THIRD PLACE: Kobi Logendrarajah – “12 Nautical Miles”

Kobi Logendrarajah. Image Courtesy of Blank Space
Kobi Logendrarajah. Image Courtesy of Blank Space

This narrative imagines how architecture may be created in a “literal no-man’s-land.” Logendrarajah explained, “The spark behind the story was inspired by an anime I used to watch back in the day called Black Lagoon that was based on a fictitious island neighboring Thailand. The island was home to many of the world's outcasts, ranging from pirates to deserting soldiers from the Vietnam War. I honed the idea of a place of refuge and expanded it to include a place that escapes the eye of any government, where one can practice their full liberties as they seem fit. I wanted architecture to respond to this social structure and I spawned a scenario that touches upon some of the similar issues that we face today. How we claim that a land is ours, who's allowed to be apart of it, and who was here first were all questions I wanted people to think about deeply about.

Honorable Mentions

On the Road - Kostis Ktistakis

Kostis Ktistakis. Image Courtesy of Blank Space
Kostis Ktistakis. Image Courtesy of Blank Space

Malthusian Curve Program, Love is to Die - Liao Hung Kai & Huang Hsiao Rou

Lio Hung & Huang Hsiao Rou. Image Courtesy of Blank Space
Lio Hung & Huang Hsiao Rou. Image Courtesy of Blank Space

Preface, with Apologies to Coleridge - Mark Morriss & Neil Spiller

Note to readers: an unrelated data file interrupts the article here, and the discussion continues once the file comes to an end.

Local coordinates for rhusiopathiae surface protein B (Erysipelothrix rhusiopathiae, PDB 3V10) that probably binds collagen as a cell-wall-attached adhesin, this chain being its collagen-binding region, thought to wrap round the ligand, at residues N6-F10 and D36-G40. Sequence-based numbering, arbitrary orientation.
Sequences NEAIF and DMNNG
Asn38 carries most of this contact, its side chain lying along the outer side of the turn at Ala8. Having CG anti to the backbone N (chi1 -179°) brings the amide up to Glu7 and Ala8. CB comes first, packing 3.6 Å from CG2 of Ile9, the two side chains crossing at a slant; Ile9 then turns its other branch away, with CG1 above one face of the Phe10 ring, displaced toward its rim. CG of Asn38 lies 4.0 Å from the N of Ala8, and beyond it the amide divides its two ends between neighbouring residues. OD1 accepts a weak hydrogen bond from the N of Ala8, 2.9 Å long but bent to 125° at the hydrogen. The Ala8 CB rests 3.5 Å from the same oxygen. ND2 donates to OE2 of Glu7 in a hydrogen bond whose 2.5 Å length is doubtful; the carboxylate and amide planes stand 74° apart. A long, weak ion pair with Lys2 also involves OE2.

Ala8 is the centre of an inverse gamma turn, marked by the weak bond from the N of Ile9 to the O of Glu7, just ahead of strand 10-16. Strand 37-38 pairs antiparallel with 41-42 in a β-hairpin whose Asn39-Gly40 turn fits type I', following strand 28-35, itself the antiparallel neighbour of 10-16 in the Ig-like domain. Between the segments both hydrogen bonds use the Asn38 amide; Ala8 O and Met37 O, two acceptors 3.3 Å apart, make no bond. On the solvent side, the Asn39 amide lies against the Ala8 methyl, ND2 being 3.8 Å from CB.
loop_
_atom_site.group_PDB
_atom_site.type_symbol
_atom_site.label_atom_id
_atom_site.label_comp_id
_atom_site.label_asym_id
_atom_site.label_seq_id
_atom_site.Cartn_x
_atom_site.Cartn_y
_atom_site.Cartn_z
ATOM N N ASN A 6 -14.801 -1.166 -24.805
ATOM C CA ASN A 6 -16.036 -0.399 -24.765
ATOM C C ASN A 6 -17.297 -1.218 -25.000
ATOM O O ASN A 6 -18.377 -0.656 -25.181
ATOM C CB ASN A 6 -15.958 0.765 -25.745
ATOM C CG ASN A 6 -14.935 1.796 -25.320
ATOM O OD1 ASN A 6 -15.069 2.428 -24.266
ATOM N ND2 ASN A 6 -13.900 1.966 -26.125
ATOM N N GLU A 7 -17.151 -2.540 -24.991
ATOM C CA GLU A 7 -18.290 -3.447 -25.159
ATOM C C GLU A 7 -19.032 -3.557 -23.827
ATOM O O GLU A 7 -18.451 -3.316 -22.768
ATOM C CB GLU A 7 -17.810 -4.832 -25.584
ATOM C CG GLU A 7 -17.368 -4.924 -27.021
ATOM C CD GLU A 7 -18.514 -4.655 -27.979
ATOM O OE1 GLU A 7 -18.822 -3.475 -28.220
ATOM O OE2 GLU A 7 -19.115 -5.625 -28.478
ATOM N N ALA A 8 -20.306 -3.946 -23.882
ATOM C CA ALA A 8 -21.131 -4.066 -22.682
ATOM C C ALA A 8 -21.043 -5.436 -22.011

Mark Morris & Neil Spiller. Image Courtesy of Blank Space
Mark Morris & Neil Spiller. Image Courtesy of Blank Space

Software Version v.5.1 - Nicola Chan, Nikolas Kourtis & Pui Quan Choi

Nicola Chan, Nikolas Kourtis & Pui Quan Choi. Image Courtesy of Blank Space
Nicola Chan, Nikolas Kourtis & Pui Quan Choi. Image Courtesy of Blank Space

Untitled - Olalekan Jeyifous

Olalekan Jeyifous. Image Courtesy of Blank Space
Olalekan Jeyifous. Image Courtesy of Blank Space

+Z - patch Dobson - Perez

Patch Dobson-Perez. Image Courtesy of Blank Space
Patch Dobson-Perez. Image Courtesy of Blank Space

Untitled - Rubin Quarcoopome

Rubin Quarcoopome. Image Courtesy of Blank Space
Rubin Quarcoopome. Image Courtesy of Blank Space

The Block Party - Scott Lindberg & Katherine Nesse

Scott Lindberg & Katherine Nesse. Image Courtesy of Blank Space
Scott Lindberg & Katherine Nesse. Image Courtesy of Blank Space

Untitled - Sean Cottengim & Alex Gormley

Sean Cottengim & Alex Gormley. Image Courtesy of Blank Space
Sean Cottengim & Alex Gormley. Image Courtesy of Blank Space

Untitled - Will Fu

Will Fu. Image Courtesy of Blank Space
Will Fu. Image Courtesy of Blank Space

Correction Update: This article has been amended to correct a typo on the founding date of Olson Kundig. The firm was founded in 1966, not 1996 as previously published.

Cite: Kaley Overstreet. "Olson Kundig Take Home Top Honors in 2016 Fairy Tales Competition" 24 Mar 2016. ArchDaily. Accessed . <http://www.archdaily.com/784371/olson-kundig-take-home-top-honors-in-2016-fairy-tales-competition/>